Rectangles, Rectangles Rectangles. Our entire media lives have occurred within screens, parchments and text columns shaped liked rectangles (except for audio). VR and AR now represent the first-ever departure from that centuries-old format.
“It’s literally the first time in X-hundred or thousand years where the primary input mechanism between you and the information will not be a rectangle,” said Facebook VR Product Design Manager Charlie Sutton at a recent MindTheProduct event (full video embedded below).
This represents an opportunity but it’s also a considerable design challenge says Sutton, given that we’re hard wired to think in rectangles. His advice: Don’t think too much about the format…think instead about the end goal of designing visceral and immersive experiences.
Sutton gives a personal example: When working on mobile hardware design a decade ago, there were countless hours of debate and design work dedicated to the question of having a stylus or not. That now seems silly because of the cognitive intuition that touch screens allow.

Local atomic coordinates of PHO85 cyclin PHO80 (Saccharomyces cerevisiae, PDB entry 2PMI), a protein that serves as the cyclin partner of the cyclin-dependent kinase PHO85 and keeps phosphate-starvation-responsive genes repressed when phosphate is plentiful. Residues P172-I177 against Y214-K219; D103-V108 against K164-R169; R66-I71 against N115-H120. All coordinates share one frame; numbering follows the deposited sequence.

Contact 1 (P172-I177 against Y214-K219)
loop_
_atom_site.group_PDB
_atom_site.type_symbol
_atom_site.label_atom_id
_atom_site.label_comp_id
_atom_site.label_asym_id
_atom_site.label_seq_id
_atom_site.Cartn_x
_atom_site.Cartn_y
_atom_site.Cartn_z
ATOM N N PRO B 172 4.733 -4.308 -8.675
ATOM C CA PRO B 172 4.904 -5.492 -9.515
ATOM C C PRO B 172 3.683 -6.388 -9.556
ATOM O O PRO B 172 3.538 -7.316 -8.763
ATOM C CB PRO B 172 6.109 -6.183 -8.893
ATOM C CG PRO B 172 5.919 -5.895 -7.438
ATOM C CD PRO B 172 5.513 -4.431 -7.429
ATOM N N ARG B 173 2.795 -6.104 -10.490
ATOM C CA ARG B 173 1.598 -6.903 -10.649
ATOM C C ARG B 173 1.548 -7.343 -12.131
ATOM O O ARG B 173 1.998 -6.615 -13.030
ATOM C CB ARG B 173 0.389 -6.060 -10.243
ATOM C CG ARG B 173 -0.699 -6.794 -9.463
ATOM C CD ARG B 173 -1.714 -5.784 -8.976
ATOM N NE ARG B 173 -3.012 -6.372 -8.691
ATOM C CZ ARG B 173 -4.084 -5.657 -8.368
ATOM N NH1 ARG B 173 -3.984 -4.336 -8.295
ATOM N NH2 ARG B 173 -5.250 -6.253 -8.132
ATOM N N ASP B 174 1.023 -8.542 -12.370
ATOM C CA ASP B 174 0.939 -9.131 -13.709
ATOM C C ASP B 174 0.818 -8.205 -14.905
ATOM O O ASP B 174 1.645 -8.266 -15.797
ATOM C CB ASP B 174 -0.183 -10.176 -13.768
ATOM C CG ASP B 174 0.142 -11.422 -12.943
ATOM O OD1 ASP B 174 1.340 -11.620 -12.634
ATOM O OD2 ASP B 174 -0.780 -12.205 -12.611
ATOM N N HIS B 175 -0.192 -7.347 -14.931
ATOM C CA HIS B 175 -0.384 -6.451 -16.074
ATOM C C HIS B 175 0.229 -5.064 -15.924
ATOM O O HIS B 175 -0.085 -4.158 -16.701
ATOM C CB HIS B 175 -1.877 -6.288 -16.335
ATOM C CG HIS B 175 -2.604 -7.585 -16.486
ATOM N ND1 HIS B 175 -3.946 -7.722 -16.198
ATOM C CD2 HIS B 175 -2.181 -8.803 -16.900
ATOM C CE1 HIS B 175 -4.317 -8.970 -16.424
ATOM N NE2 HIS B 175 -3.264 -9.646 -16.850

That same cognitive intuition represents a massive opportunity in VR and AR. One of our most basic urges as humans is to have agency (a fancy word for control), he says. It’s about being able to manipulate the inputs to our visceral senses, similar to what happens in lucid dreaming.
Because VR can take over our visual cortex and feel so real, the opportunity is to design experiences that give users agency in those environments. That’s the end goal that should drive design principles, rather than getting caught up in formats or hardware (like the stylus).
“It’s not so much about pixels or speed or computational power,” said Sutton. “I encourage you to look at the full gamut of media-evoked reality, from photos to simple [VR] to fully immersive [VR], and think of what would you do express the design principle of agency to its maximum.”
Sharing many of the themes from our recent analysis of “native thinking” in AR & VR, you can see his full talk below.
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Header image credit: Google Poly